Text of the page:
Identifies the currently active element when DOM focus is on a composite widget, textbox, group, or application.
Indicates whether assistive technologies will present all, or only parts of, the changed region based on the change notifications defined by the aria-relevant attribute.
Indicates whether inputting text could trigger display of one or more predictions of the user's intended value for an input and specifies how predictions would be presented if they are made.
Indicates an element is being modified and that assistive technologies MAY want to wait until the modifications are complete before exposing them to the user.
Indicates the current "checked" state of checkboxes, radio buttons, and other widgets.
Defines the total number of columns in a table, grid, or treegrid.
Defines an element's column index or position with respect to the total number of columns within a table, grid, or treegrid.
Defines the number of columns spanned by a cell or gridcell within a table, grid, or treegrid.
Identifies the element (or elements) whose contents or presence are controlled by the current element.
Indicates the element that represents the current item within a container or set of related elements.
Identifies the element (or elements) that describes the object.
Identifies the element that provides a detailed, extended description for the object.
Indicates that the element is perceivable but disabled, so it is not editable or otherwise operable.
Identifies the element that provides an error message for the object.
Indicates whether the element, or another grouping element it controls, is currently expanded or collapsed.
Identifies the next element (or elements) in an alternate reading order of content which, at the user's discretion, allows assistive technology to override the general default of reading in document source order.
Indicates the availability and type of interactive popup element, such as menu or dialog, that can be triggered by an element.
Indicates whether the element is exposed to an accessibility API.
Indicates the entered value does not conform to the format expected by the application.
Indicates keyboard shortcuts that an author has implemented to activate or give focus to an element.
Defines a string value that labels the current element.
Identifies the element (or elements) that labels the current element.
Defines the hierarchical level of an element within a structure.
Indicates that an element will be updated, and describes the types of updates the user agents, assistive technologies, and user can expect from the live region.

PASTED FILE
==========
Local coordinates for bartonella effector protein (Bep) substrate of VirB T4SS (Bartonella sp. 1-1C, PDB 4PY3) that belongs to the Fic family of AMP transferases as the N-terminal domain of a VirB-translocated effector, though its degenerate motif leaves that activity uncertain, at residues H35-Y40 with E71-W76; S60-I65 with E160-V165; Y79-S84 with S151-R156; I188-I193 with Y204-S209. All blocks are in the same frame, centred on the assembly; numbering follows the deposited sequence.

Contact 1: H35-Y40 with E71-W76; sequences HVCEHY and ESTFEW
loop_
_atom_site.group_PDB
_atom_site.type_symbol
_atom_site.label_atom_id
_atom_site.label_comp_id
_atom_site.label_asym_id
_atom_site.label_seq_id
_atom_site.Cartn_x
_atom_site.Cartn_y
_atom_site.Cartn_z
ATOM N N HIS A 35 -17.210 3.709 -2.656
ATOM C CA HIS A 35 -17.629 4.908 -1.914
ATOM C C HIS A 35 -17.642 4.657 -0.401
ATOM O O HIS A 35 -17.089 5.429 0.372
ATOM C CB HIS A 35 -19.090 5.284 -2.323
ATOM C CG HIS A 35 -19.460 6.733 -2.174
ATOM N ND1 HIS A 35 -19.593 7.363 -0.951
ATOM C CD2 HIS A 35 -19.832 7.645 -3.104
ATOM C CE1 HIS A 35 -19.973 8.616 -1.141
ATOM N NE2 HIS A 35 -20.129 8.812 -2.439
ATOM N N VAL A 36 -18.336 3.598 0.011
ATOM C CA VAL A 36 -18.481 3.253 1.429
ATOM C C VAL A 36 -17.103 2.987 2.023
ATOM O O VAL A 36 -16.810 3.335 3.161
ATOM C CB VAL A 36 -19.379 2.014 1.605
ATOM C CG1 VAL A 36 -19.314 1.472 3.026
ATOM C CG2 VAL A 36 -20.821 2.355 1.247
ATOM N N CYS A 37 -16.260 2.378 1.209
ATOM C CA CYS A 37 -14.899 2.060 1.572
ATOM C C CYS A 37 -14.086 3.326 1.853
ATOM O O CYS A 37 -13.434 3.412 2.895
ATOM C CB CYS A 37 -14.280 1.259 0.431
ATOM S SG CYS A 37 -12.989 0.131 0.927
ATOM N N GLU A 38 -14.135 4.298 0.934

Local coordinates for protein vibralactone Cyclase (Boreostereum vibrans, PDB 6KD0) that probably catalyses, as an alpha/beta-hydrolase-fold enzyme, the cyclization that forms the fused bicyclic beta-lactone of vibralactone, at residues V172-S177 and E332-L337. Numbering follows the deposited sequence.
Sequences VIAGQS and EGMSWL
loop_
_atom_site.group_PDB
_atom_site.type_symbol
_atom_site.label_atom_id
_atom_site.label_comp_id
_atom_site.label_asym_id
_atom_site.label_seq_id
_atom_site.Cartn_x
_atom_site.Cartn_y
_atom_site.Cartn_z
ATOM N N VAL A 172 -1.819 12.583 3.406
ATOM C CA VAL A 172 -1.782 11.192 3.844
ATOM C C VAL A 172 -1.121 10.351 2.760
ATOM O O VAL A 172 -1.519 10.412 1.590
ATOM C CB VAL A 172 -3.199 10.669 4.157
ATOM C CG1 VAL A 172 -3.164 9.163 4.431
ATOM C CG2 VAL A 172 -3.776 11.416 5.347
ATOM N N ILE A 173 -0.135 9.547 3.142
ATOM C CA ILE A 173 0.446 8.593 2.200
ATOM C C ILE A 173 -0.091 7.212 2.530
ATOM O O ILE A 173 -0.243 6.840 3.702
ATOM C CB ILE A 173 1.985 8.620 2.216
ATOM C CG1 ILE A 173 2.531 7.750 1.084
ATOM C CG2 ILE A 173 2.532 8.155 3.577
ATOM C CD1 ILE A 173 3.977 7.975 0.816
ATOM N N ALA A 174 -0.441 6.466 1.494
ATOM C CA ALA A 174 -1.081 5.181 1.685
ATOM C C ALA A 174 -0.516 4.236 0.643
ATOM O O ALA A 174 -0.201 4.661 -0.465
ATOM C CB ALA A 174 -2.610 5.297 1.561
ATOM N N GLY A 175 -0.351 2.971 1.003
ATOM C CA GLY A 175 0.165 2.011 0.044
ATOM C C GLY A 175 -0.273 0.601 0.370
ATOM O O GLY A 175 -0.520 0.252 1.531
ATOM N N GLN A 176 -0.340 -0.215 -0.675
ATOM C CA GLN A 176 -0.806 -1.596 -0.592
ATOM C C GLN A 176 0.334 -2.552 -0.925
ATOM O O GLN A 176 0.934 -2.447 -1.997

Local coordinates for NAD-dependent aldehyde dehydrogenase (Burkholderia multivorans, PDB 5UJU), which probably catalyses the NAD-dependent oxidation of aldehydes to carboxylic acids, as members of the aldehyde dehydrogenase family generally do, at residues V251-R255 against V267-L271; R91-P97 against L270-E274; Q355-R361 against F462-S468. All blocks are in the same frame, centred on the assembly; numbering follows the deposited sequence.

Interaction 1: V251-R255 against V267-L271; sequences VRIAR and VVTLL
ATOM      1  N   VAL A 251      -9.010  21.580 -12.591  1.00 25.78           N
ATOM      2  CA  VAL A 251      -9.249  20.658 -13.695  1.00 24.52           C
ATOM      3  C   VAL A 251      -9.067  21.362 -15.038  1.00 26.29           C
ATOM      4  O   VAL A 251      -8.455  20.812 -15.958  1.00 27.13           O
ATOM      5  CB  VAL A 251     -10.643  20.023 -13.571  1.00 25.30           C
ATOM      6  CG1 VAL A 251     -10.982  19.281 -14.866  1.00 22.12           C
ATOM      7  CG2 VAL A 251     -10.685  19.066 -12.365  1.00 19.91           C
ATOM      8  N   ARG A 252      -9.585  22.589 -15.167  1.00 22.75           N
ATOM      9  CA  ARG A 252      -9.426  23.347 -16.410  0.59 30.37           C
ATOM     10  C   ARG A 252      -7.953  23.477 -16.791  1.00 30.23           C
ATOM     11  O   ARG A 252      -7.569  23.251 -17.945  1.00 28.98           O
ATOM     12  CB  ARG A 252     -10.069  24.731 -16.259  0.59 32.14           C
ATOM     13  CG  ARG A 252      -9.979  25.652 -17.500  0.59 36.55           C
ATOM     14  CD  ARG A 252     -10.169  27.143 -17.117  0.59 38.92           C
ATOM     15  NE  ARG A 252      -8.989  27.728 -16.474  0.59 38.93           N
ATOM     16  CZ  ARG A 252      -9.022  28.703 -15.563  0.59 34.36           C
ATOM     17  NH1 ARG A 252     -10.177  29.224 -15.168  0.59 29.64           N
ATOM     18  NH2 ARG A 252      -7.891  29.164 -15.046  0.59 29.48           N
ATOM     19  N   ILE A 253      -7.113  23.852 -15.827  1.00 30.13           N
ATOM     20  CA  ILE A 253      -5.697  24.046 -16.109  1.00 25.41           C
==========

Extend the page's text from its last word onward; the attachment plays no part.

Indicates whether an element is modal when displayed.
Indicates whether a text box accepts multiple lines of input or only a single line.
Indicates that the user may select more than one item from the current selectable descendants.
Indicates whether the element's orientation is horizontal, vertical, or unknown/ambiguous.
Identifies an element (or elements) in order to define a visual, functional, or contextual parent/child relationship between DOM elements where the DOM hierarchy cannot be used to represent the relationship.
Defines a short hint (a word or short phrase) intended to aid the user with data entry when the control has no value. A hint could be a sample value or a brief description of the expected format.
Defines an element's number or position in the current set of listitems or treeitems. Not required if all elements in the set are present in the DOM.
Indicates the current "pressed" state of toggle buttons.
Indicates that the element is not editable, but is otherwise operable.
Indicates what notifications the user agent will trigger when the accessibility tree within a live region is modified.
Indicates that user input is required on the element before a form may be submitted.
Defines a human-readable, author-localized description for the role of an element.
Defines the total number of rows in a table, grid, or treegrid.
Defines an element's row index or position with respect to the total number of rows within a table, grid, or treegrid.
Defines the number of rows spanned by a cell or gridcell within a table, grid, or treegrid.
Indicates the current "selected" state of various widgets.
Defines the number of items in the current set of listitems or treeitems. Not required if all elements in the set are present in the DOM.
Indicates if items in a table or grid are sorted in ascending or descending order.
Defines the maximum allowed value for a range widget.
Defines the minimum allowed value for a range widget.